• Is the culture, the “pedagogical/ administrative” functioning, of our schools, clearly open to the Gospel, to the dignity of the person…, or is it a culture aimed at power and competence?
  • What are the social groups or the forces to whose service we have put our schools?
  • What kind of men and women do we want to form, and what kind of society, what kind of men, what kind of women, are we actually forming?


Our charism is not an unchangeable myth. I see it as the strong light of a lighthouse, which, although it has one fixed centre, also has moveable reflectors which spread light and signals, “changing the dimensions of the horizon”, and the further they cast their light, the better they carry out their function.


(It must be noted that these points are not mutually exclusive, but run into one another quite often.)

The following schema will explain what I am doing:

A:               Stereotype starting point – “traditional/functional”



B:   Reinterpretation (“displacement” and its various levels.)



1.         Everything centred on the work: improve and develop it. Build it up. Personal efficiency. Order, success, studies, prestige. Preserve and maintain the traditions of “the class”, of “competitiveness”.

Follow the concerns and interests of the people, above all in our neoliberal society, so as to ensure that our “clients” are satisfied. A certain apostolic concern, mainly in the form of “religious acts” which do not threaten the system.

2.         Everything centred on the work:

Constructions, improvements, educational innovations.

Modernization. New resources and courses etc. offered.

Success, studies, efficiency.

A School which is “well organized”, “successful”.

Educational project for the “successful”.

Teachers chosen for the “prestige” of their courses.


I.  Community awareness: an educating community.

Participation of parents and other lay people.: co-responsibility. Animation in the values of the Educational Project. Witness of the teaching staff, their energies not swamped by the structure, nor dissipated in a merely professional activism.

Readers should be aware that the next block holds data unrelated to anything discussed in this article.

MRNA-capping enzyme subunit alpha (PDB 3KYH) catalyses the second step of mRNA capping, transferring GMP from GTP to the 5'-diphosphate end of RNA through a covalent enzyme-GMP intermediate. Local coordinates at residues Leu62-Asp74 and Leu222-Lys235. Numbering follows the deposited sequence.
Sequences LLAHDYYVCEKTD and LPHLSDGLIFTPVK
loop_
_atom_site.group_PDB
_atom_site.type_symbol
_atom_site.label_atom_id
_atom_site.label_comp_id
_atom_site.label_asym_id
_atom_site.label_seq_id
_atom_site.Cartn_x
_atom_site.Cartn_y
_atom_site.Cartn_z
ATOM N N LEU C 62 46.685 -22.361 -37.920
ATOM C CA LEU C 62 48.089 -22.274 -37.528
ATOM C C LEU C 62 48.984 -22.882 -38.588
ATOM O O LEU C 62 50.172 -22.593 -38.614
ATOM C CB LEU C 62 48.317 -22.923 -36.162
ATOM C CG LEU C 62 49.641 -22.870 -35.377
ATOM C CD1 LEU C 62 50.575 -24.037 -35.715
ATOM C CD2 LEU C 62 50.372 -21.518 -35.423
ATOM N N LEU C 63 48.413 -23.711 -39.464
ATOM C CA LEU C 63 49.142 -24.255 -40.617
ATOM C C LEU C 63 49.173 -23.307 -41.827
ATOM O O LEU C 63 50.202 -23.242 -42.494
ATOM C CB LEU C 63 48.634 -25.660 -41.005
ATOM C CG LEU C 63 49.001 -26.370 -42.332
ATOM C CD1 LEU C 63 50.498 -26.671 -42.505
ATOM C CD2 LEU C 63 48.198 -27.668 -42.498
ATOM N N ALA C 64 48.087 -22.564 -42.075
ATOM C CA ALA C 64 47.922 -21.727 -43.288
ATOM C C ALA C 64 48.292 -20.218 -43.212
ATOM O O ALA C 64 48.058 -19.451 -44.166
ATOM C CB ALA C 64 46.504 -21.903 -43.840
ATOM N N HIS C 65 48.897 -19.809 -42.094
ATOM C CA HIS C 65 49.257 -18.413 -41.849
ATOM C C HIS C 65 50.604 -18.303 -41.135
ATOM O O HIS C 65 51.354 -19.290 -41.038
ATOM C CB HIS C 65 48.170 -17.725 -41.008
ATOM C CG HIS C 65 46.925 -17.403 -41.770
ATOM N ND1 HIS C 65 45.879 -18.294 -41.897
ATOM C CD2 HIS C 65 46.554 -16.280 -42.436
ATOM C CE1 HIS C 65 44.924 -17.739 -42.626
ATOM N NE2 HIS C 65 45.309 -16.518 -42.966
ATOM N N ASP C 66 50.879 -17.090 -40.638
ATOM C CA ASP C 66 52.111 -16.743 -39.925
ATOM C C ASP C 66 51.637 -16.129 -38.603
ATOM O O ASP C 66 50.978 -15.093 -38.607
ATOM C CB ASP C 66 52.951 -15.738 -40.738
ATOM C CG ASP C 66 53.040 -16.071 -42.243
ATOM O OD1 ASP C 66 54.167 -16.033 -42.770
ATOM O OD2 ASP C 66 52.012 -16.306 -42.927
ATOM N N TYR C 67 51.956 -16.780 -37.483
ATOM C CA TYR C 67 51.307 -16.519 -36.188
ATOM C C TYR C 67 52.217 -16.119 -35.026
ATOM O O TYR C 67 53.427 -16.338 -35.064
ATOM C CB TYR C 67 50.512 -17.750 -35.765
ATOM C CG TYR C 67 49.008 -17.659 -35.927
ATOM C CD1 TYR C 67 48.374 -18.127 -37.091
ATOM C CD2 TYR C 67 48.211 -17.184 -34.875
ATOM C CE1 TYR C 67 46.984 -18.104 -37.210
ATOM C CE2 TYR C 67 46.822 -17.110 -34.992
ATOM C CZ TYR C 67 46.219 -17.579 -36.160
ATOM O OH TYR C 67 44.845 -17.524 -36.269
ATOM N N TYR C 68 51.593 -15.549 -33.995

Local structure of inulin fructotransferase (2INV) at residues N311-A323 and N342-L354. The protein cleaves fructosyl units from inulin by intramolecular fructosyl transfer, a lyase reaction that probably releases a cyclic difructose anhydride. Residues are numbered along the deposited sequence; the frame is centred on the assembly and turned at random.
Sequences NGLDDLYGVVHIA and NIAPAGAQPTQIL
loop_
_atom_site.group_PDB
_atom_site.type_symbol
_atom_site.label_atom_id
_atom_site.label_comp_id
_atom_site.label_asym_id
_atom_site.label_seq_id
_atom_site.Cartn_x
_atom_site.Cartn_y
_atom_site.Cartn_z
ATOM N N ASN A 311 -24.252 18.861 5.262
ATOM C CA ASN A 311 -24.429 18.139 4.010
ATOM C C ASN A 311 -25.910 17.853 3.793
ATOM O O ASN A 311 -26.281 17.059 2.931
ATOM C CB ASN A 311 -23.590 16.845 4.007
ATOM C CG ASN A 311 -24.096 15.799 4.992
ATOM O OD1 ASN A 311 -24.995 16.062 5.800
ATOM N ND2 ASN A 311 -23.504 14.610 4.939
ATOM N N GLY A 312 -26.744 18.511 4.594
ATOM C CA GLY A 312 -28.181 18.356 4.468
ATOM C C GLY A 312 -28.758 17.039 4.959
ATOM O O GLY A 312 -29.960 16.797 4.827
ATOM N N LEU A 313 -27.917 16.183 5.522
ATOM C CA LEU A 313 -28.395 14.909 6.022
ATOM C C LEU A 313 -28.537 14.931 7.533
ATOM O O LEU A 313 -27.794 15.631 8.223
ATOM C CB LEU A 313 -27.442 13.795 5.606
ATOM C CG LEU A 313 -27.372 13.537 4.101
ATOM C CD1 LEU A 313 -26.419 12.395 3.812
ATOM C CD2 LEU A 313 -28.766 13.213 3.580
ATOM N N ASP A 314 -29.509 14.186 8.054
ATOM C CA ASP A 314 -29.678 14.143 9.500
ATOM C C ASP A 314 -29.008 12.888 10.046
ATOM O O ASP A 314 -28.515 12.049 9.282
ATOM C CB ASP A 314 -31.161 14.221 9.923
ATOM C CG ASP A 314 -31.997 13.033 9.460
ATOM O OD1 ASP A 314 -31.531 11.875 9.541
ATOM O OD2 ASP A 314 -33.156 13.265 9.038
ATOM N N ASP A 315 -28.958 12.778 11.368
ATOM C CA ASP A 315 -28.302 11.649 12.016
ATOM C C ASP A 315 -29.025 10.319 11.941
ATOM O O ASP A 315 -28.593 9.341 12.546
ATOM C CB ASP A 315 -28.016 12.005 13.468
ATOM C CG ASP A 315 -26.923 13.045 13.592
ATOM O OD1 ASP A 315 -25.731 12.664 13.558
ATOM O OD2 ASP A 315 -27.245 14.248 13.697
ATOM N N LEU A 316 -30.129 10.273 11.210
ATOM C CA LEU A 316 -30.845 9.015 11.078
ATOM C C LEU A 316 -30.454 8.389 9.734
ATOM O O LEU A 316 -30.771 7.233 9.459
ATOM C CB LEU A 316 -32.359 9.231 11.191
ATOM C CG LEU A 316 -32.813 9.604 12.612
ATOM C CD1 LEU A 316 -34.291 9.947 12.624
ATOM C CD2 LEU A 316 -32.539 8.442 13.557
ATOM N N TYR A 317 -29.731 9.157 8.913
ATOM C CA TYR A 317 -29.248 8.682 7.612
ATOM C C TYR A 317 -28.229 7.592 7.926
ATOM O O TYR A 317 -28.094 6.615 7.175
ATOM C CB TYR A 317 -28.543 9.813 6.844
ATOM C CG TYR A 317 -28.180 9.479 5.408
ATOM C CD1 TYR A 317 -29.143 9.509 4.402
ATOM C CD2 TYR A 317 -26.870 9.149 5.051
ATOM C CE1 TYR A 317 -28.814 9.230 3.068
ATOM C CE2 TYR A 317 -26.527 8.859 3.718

Creativity, innovation, dynamism – desire to improve and to grow..

Importance of programming and of educative accompanying. The mission shared with lay people: integrating them, forming, promoting, accompanying, sharing our Christian life and our spirituality.

Social and Christian awareness: to form the pupil as a person and as a son of God. the “subject” of his own development;

As part of the great majority, the poor: an itinerary of “exodus”, from the centre out to the margins.

Formation for change as a commitment of our faith and our charism.

Confrontation with human and social “anti-values”.

Education for justice, peace, and solidarity.

Inculturation into the culture of the people.

Committed faith: development of “criticism” of the faith.

Putting technical skills, images, etc in their proper place. Evaluation and revision of the educative project as a function of service of the most needy section of society, increasing our presence and our educative projects by “getting down” to the level of the poor and being a “re-founding nucleus” in our educational establishments.

3.         Awareness of spreading the Good News.


Individually and collectively evangelical: to be witnesses more than masters.

A community educational in its mission.

Setting proper values in education in the faith, and getting it across at a personal level.

Commitment to the young and their families.

Ecclesial awareness: educational establishments more immersed in the “People of God”, sharing in an ecclesial way our projects with the poor and the ordinary people.

Attention to the signs of the times: young people, culture, society, Church.

A journey in faith shared with the educating community. Determining the educational priorities by their evangelical function, seeing ourselves as pushed on by what the world and society ignores or pretends to forget: so many forms of degradation of the person, particularly of children, women and young people.




The challenges which we must face up to in our fidelity to “re-founding” do not come from our “works” so much as from PERSONS. They are the challenges which implicate the present and the future of the children and the adolescents. In order to “re-found”, we must be prepared to listen, to question, to investigate, to pray…. and to look at our world through the eyes of the young, in their lives, their cries and their silences, more concerned about what they are “telling us” than about what we “should tell them”.